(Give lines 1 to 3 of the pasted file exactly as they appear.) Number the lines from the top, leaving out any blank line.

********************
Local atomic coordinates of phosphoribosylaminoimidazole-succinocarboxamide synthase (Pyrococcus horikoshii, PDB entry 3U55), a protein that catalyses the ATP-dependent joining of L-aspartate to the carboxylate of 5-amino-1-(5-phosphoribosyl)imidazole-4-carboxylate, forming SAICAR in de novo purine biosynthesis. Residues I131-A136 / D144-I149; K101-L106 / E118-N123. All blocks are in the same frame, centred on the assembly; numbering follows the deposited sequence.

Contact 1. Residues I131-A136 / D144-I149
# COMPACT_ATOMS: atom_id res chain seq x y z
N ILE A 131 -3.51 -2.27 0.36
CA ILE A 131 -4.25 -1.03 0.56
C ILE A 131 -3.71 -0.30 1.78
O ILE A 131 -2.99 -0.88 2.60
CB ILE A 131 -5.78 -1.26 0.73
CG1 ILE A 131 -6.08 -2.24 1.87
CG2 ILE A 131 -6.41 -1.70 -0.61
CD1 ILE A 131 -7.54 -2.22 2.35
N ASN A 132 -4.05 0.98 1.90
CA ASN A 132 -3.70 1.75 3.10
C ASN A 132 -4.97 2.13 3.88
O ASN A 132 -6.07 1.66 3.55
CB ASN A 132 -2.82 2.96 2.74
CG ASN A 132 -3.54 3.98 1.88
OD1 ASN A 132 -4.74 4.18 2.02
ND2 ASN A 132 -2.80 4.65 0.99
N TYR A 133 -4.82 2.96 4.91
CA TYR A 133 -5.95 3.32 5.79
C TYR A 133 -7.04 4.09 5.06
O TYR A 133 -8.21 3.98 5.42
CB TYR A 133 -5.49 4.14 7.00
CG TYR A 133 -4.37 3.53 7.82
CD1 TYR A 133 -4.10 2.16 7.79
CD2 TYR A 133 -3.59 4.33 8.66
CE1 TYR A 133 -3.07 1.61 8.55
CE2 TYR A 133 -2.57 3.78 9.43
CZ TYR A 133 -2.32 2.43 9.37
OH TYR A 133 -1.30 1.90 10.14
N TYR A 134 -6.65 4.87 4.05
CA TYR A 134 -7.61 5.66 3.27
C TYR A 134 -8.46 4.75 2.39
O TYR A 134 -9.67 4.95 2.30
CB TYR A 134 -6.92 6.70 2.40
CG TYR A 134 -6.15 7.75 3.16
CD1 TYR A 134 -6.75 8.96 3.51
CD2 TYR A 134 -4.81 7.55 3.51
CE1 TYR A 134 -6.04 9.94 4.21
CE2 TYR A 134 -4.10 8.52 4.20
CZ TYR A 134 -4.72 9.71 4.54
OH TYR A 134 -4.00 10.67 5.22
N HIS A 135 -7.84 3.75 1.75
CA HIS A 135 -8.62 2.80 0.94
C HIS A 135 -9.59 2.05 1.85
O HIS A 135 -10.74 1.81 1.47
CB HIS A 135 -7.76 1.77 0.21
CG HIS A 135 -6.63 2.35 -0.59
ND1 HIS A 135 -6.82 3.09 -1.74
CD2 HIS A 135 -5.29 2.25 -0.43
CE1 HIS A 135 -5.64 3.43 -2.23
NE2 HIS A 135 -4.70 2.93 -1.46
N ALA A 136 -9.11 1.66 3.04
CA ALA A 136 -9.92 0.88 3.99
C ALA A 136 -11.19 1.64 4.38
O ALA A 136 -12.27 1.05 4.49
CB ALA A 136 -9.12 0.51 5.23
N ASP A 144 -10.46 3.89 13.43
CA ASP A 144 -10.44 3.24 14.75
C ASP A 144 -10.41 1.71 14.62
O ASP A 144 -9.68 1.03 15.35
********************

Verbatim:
Local atomic coordinates of phosphoribosylaminoimidazole-succinocarboxamide synthase (Pyrococcus horikoshii, PDB entry 3U55), a protein that catalyses the ATP-dependent joining of L-aspartate to the carboxylate of 5-amino-1-(5-phosphoribosyl)imidazole-4-carboxylate, forming SAICAR in de novo purine biosynthesis. Residues I131-A136 / D144-I149; K101-L106 / E118-N123. All blocks are in the same frame, centred on the assembly; numbering follows the deposited sequence.

Contact 1. Residues I131-A136 / D144-I149
# COMPACT_ATOMS: atom_id res chain seq x y z